Tag Archives: black cats

Coats of Many Colors

Once again, I return to one of my favorite topics – cats.

I was inspired to write about cats again by a post that showed a picture of a friend’s new cat, which was all black, except for a few white hairs that appeared on the cat’s chest. I commented, “All black cats are required to have at least ten black hairs somewhere on their body. It’s a rule.” I do believe that, and nobody’s going to convince me otherwise.

Dan a never owned an all-black cat, but we have had one that was what’s called a “tuxedo cat,” all black except for a white bib and, in this case, little white feet and magnificent white whiskers.

As befits a cat wearing a tuxedo, she was very dignified and hated it when anything happened to offend her dignity. You could see that she was appalled.

(By the way, it’s not true that black cats are more likely to suffer human predation around Halloween, despite the rumors. It’s an Urban Legend. Shelters will let you adopt a black cat at any time of year, too. But I digress.)

We have owned black-and-white and gray-and-white cats, a couple of gray tabbies and a couple of orange tabbies, plus assorted calicos and tortoiseshells (calicos are actually a variety of tortoiseshell, with white added to the orange and black). I’m generally the one responsible for inviting the calicos and torties into our home, as I’ve always been attracted to their colors. Dan is partial to the orange-striped cats.

Calicos are particularly interesting because they are almost invariably females. Their tricolored fur is a result of genetics. The calico pattern is determined by two X chromosomes. An XY cat is a male and can’t have two copies of the calico gene required to express those colors of fur. Technically, a male cat can be calico if it has two X chromosomes and a Y, but this is very rare and a male calico is almost always sterile.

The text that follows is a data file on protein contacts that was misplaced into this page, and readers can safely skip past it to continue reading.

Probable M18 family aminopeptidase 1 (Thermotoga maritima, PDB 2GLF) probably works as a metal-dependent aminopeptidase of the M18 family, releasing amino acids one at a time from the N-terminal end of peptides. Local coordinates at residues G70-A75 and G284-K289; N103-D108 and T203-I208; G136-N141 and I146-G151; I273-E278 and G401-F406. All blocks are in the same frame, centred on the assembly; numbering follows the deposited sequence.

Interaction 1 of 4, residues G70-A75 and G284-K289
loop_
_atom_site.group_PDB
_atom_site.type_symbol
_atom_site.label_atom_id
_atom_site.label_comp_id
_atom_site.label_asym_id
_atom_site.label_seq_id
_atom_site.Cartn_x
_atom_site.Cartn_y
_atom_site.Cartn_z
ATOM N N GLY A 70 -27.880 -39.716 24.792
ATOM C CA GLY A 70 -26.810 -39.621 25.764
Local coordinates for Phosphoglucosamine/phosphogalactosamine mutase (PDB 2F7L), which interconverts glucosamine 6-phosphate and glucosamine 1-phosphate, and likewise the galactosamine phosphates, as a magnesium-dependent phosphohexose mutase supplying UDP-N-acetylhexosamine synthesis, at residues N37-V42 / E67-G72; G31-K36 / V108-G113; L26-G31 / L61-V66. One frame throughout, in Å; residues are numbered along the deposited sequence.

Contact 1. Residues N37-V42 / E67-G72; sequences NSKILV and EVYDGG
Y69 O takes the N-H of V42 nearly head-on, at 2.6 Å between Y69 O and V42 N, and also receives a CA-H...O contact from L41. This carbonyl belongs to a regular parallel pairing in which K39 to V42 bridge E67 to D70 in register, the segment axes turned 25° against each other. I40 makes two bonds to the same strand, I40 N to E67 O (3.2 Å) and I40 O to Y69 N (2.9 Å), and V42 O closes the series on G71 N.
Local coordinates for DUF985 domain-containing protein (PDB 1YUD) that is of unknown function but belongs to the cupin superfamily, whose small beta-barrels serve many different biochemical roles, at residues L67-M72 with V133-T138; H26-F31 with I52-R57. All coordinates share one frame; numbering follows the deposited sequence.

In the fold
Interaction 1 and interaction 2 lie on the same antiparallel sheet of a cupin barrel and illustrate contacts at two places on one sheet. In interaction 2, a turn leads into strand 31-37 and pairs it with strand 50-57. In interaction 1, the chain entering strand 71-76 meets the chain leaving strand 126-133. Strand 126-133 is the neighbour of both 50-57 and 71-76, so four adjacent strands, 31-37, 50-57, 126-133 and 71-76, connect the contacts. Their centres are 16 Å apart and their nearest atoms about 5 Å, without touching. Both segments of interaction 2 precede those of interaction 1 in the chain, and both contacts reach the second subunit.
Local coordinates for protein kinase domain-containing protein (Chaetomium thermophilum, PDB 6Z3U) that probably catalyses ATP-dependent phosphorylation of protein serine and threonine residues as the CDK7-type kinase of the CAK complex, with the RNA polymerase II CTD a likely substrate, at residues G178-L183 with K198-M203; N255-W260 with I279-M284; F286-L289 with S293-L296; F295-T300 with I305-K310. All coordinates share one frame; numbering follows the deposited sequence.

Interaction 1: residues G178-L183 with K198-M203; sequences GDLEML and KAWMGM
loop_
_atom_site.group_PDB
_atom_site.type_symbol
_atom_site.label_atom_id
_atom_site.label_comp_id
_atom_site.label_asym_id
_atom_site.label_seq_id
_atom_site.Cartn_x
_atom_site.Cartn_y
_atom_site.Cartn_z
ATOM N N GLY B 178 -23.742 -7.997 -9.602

Another genetic trick that some cats have is heterochromia, or one eye a different color from the other. (Technically, lots of other animals can have heterochromia, including dogs and humans). We have a cat with one green eye and one gold (a calico), but even more striking are all-white cats that have one blue eye and one of another color.

All-white cats have a greater chance than other cats of being born deaf, but how many are or become deaf varies, partly with eye color. White cats with non-blue eyes have around a 20% chance of deafness. White cats with one blue eye are twice as likely to be deaf, and a white cat with two blue eyes has more than an 80% chance of being deaf. Interestingly, a cat with heterochromia (also called an”odd-eyed” cat) who is deaf in only one ear, is usually deaf on the side with the blue eye.